Breast cancer awareness promoted on campus

By Brittany Liberatore
October 28, 2005

Jerry Zurek

The topic of breast cancer sparks the interest of many people, especially during October, the official month of breast cancer awareness. At Cabrini, there are a few things being done to promote awareness on campus, although there has been more involvement in the past.

Susan Fitzgerald, the health services coordinator, said she will make sure that on Oct. 24 and 31, the Health Hut will include information on breast cancer. Also, she is going to purchase educational items about breast cancer to be hung in the residence halls.

Fitzgerald realizes that there could be more things done on campus during Breast Cancer Awareness month. Fitzgerald said, “We could do more to promote, but the media does an amazing job of promoting awareness.”

Fitzgerald commented on the idea that many college women don’t worry about breast cancer because there is a low occurrence of young women getting this type of cancer. According to the World YWCA web site, breast tissue in younger women is dense, and it is hard to find cancerous cells with a mammogram because of the dense tissue.

However, the World YWCA web site also stated that it is becoming more common for women under 40 years of age to get breast cancer. The most common cases are found in women who have a history of breast cancer in their family.

This rising statitistic is one of the reasons why it is very important for women to start giving themselves self-examinations starting at the age of 20. Fitzgerald said, “It is good to start self examinations early because this will get women into a good habit, so when they get older they will be used to examining themselves.”

Early detection is the key to fighting breast cancer. This is why self-examinations and mammograms are highly recommended. By checking up on themselves, women are helping to improve their chance of survival.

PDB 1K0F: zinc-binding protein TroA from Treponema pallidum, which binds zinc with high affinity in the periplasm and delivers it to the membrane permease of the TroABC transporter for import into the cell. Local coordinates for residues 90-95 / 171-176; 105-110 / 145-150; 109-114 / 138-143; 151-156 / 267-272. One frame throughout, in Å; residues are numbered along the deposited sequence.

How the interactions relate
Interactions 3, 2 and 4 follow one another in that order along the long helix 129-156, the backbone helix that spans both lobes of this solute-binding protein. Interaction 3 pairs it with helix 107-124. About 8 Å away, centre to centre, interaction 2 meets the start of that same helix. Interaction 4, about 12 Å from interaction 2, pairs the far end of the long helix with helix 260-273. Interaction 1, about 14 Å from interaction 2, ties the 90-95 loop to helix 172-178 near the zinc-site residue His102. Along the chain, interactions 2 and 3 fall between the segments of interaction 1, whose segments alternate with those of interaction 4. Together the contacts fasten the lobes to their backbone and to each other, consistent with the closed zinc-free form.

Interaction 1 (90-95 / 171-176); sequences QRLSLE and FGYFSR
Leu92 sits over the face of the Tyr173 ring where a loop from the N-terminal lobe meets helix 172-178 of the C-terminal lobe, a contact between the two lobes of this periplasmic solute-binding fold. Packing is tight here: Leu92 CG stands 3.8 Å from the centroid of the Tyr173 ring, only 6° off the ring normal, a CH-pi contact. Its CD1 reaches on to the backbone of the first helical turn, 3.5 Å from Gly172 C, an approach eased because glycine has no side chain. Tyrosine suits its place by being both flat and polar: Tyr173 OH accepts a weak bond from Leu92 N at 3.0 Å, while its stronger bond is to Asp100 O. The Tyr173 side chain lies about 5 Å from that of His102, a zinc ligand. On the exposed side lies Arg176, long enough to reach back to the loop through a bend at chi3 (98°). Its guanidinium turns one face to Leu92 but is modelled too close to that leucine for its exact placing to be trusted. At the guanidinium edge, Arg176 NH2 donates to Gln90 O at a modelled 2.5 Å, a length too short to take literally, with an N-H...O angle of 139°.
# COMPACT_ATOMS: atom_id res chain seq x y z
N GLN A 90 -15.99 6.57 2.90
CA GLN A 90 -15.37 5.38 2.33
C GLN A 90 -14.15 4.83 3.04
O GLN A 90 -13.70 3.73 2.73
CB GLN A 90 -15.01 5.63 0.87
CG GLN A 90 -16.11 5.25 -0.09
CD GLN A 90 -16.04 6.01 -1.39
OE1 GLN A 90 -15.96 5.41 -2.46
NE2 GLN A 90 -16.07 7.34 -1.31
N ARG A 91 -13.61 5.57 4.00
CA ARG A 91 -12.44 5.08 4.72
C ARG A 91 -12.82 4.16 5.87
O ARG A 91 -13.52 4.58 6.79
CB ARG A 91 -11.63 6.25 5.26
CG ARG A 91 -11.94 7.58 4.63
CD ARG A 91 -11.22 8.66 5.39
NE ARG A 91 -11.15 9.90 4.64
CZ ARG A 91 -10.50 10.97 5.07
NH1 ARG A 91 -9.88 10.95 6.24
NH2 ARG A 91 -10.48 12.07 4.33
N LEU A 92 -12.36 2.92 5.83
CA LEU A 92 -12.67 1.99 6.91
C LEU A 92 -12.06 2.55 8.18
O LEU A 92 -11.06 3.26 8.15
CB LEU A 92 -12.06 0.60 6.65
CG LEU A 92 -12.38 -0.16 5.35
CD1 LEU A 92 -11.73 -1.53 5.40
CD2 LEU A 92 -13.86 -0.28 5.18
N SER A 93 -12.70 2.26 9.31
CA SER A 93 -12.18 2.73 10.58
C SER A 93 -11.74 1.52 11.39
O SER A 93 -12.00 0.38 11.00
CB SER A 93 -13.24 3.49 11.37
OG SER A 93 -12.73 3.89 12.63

Breast cancer is a seriously fatal illness. According to the breast cancer site, each year about 182,000 women are diagnosed with breast cancer and 43,300 of the women diagnosed die from the cancer.

Although there is a much higher occurrence of breast cancer in women, there is still a possibility that a man could get breast cancer. According to the breast cancer site, about 1,600 men will get breast cancer each year, resulting in approximately 400 deaths.

With all the awareness spread through our country, there are still many women who never think once about the possibility of getting breast cancer.

According to the breast cancer site, about 13 million women, ages 40 and up, who reside in the United States, have never had a mammogram.

Breast cancer does not only affect the person who has it but also all of those who are close to them. Sophomore Christina Siderio, an elementary education major, reflected on the time her aunt suffered from breast cancer. Siderio said, “I know first hand how dangerous breast cancer is because my aunt had it. It was a scary time in the lives of my entire family and made us realize how important it is to detect breast cancer early.”


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Brittany Liberatore

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